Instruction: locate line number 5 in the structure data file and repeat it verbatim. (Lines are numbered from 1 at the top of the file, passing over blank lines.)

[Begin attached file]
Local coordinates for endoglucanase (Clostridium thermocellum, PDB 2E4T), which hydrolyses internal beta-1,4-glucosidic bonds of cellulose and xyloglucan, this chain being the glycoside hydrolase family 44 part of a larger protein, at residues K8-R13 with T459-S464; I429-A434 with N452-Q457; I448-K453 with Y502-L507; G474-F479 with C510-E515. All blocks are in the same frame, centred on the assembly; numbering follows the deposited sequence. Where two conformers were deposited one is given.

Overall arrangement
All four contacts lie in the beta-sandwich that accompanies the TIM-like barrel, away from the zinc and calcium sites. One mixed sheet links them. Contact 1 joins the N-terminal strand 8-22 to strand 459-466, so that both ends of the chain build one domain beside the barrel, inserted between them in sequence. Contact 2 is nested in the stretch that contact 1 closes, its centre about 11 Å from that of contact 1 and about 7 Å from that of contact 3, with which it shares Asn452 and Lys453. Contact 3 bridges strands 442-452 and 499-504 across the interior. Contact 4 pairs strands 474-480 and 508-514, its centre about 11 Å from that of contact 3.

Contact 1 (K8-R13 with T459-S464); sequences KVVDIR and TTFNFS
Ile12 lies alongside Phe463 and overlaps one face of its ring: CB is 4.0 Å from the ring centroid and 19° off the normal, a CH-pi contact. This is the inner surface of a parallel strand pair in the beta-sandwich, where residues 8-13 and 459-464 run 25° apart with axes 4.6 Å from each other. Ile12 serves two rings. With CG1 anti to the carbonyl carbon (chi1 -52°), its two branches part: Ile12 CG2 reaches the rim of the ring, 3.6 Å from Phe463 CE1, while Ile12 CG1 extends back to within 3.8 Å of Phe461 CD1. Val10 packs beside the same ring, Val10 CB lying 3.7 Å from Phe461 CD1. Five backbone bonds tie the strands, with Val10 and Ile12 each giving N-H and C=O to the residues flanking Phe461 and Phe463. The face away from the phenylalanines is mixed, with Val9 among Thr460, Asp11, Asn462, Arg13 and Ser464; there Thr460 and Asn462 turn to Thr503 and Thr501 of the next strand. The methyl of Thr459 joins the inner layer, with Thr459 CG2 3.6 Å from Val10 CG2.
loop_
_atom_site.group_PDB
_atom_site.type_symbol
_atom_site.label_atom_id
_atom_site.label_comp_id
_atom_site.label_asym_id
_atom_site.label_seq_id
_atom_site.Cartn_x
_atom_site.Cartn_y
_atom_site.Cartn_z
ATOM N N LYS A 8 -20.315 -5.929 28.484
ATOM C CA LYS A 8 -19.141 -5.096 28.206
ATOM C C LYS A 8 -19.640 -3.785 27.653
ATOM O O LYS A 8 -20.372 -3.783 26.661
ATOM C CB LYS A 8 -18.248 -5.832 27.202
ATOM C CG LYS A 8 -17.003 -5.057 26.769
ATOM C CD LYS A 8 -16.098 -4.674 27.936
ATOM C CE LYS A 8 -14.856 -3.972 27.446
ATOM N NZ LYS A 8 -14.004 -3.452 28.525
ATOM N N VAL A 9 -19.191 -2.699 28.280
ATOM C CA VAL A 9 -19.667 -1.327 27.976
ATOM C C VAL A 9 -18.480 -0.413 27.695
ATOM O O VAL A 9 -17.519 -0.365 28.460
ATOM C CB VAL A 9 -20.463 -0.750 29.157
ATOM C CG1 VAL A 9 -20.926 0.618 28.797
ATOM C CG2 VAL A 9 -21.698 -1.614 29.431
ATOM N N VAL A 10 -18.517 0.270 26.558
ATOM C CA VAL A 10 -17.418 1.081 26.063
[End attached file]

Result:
Ile12 lies alongside Phe463 and overlaps one face of its ring: CB is 4.0 Å from the ring centroid and 19° off the normal, a CH-pi contact. This is the inner surface of a parallel strand pair in the beta-sandwich, where residues 8-13 and 459-464 run 25° apart with axes 4.6 Å from each other. Ile12 serves two rings. With CG1 anti to the carbonyl carbon (chi1 -52°), its two branches part: Ile12 CG2 reaches the rim of the ring, 3.6 Å from Phe463 CE1, while Ile12 CG1 extends back to within 3.8 Å of Phe461 CD1. Val10 packs beside the same ring, Val10 CB lying 3.7 Å from Phe461 CD1. Five backbone bonds tie the strands, with Val10 and Ile12 each giving N-H and C=O to the residues flanking Phe461 and Phe463. The face away from the phenylalanines is mixed, with Val9 among Thr460, Asp11, Asn462, Arg13 and Ser464; there Thr460 and Asn462 turn to Thr503 and Thr501 of the next strand. The methyl of Thr459 joins the inner layer, with Thr459 CG2 3.6 Å from Val10 CG2.